Keshav lives in a remote village in the Sarlahi district in south-eastern Nepal. Keshav’s family have lived there for more than two decades and belong to an untouchable caste in the social hierarchy in Terai region. There are only 5 other households around their home.
About two years ago, Keshav developed some nodules on his face but his parents were too busy trying to scrape a living to pay much attention. Now, Keshav is 13 years old, and nodules are showing all over his body. One of his neighbors recently persuaded his parents and Keshav to visit Lalgadh Leprosy Services Centre (LLSC) for treatment because she thought he might have leprosy as Keshav’s symptoms were similar to her brother’s, and he had been treated at LLSC.
Keshav visited Lalgadh in May 2015 for treatment, and was diagnosed with serious (MB) leprosy, having a high Bacterial Index. Physio staff found some impairment in his right hand and he was put on a 24 months treatment, including steroids for 2 weeks to reduce the nerve damage. He was counseled about leprosy and its problems and the best way to prevent them. Keshav listened to all this very carefully and agreed to join the Self Care Training Centre (SCTC) which educates people with leprosy about how to care for themselves with simple techniques to prevent the onset or worsening of disability. He worked hard in the SCTC and realized on his second day there that his parents and a sister also had symptoms of leprosy. He shared this with the SCTC staff and asked if he could bring his whole family to Lalgadh for treatment.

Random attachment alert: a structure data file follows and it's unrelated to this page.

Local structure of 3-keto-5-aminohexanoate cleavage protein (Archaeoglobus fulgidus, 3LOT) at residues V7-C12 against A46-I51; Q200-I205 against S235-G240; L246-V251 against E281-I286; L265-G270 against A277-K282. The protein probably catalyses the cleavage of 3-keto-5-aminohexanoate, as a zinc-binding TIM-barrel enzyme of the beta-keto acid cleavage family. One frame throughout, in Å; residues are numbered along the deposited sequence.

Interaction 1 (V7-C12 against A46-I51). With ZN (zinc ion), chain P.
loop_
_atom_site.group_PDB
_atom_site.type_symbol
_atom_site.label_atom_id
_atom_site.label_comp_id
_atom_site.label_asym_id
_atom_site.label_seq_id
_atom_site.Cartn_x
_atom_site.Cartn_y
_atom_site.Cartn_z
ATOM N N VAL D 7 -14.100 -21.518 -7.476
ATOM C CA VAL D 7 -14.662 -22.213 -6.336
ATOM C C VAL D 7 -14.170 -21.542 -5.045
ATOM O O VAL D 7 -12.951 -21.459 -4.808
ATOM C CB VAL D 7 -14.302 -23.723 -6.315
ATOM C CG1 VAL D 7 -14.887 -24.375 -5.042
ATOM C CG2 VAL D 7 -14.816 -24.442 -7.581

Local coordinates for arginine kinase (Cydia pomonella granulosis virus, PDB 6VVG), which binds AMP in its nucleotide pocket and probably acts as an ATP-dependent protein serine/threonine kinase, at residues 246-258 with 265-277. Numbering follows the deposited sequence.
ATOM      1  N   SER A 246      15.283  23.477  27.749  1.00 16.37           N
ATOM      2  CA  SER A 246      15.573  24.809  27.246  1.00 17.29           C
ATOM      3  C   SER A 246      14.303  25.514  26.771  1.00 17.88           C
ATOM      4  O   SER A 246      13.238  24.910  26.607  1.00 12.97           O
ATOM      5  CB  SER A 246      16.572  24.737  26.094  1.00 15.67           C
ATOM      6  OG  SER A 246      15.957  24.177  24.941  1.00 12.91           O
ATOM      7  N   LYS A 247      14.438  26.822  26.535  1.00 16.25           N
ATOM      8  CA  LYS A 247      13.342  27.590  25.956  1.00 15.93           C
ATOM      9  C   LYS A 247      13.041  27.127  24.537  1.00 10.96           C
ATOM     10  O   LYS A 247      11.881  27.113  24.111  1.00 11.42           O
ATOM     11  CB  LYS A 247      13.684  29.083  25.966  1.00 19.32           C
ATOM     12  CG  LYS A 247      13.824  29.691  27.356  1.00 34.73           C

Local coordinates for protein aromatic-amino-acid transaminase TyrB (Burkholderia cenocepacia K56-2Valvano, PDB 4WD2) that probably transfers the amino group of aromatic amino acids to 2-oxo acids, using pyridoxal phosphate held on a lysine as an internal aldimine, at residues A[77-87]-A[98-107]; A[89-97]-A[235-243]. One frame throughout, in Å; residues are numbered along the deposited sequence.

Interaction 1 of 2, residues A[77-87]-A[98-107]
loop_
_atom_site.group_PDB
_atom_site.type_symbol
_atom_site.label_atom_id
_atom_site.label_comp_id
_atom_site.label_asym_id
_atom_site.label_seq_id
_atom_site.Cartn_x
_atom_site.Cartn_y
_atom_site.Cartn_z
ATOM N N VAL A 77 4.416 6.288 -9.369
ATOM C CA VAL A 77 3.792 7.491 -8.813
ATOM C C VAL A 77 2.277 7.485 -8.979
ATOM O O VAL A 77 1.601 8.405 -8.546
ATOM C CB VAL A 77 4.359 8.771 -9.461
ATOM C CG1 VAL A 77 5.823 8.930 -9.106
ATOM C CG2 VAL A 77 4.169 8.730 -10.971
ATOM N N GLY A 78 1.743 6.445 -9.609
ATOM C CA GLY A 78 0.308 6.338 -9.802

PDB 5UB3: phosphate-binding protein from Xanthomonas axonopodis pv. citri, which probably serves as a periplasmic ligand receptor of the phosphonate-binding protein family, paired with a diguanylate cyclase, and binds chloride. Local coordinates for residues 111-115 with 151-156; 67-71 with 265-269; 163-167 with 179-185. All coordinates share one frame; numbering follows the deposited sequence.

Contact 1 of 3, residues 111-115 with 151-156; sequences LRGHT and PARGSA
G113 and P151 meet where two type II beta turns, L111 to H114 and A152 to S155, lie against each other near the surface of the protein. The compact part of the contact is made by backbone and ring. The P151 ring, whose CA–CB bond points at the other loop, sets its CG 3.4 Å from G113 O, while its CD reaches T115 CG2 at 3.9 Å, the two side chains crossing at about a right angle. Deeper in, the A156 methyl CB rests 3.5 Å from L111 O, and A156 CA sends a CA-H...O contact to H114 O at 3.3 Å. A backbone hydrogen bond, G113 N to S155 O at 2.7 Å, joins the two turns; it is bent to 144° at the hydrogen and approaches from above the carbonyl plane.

Within a few days, Keshav’s mother, father, and his sister Alisha were all diagnosed with leprosy. They were also found to have high Bacterial Index test results and his mother and father were put onto 24 months of treatment and his sister 12 months of treatment. They all joined the Self Care Training Centre for two weeks to share in the training that Keshav had been receiving. The Socio-economic Rehabilitation unit visited Keshav’s Home and found that Keshav’s family was extremely poor and that Keshav’s parents were very simple folk who got by with labouring work at the local block factory, but struggled daily to meet their basic needs. They have only a tiny piece of land for cultivation and live on temporary land in a small house which does not even belong to them. Keshav’s mother, Parbati had had tuberculosis and is very concerned about her family’s future. His father is not strong and his sister Alisha is 7 years old and has never been to school. This is partly due to poverty, and partly because they have to move from place to place following seasonal work. Keshav was reading in class 4 but had to miss the last year and work to help his family. Being from a low caste, Keshav’s family is not allowed to be involved in community affairs by the wider community, which increases their isolation.
Lalgadh Leprosy Services Centre is helping this family with counseling, advocacy, education and income generating activities. Alisha is already selected for school sponsorship and has been encouraged to read in nursery in Government School. Keshav is being persuaded to enroll in class 4. LLSC is making concrete efforts to improve the socio-economic situation of Keshav’s family, and will build on the self care training that should help to minimize their disabilities.
Since then, LLSC has advocated for land for the family and the extended family has now formally granted Keshav’s family a piece of land which now belongs to them. The British charity called Lepra, gave us some money to help poor families affected by leprosy and we were able to allocate part of this to Keshav’s family so that they could build a house for themselves to live in. Our staff assisted with that and now the family have their own house on their own land, and things are looking better for them.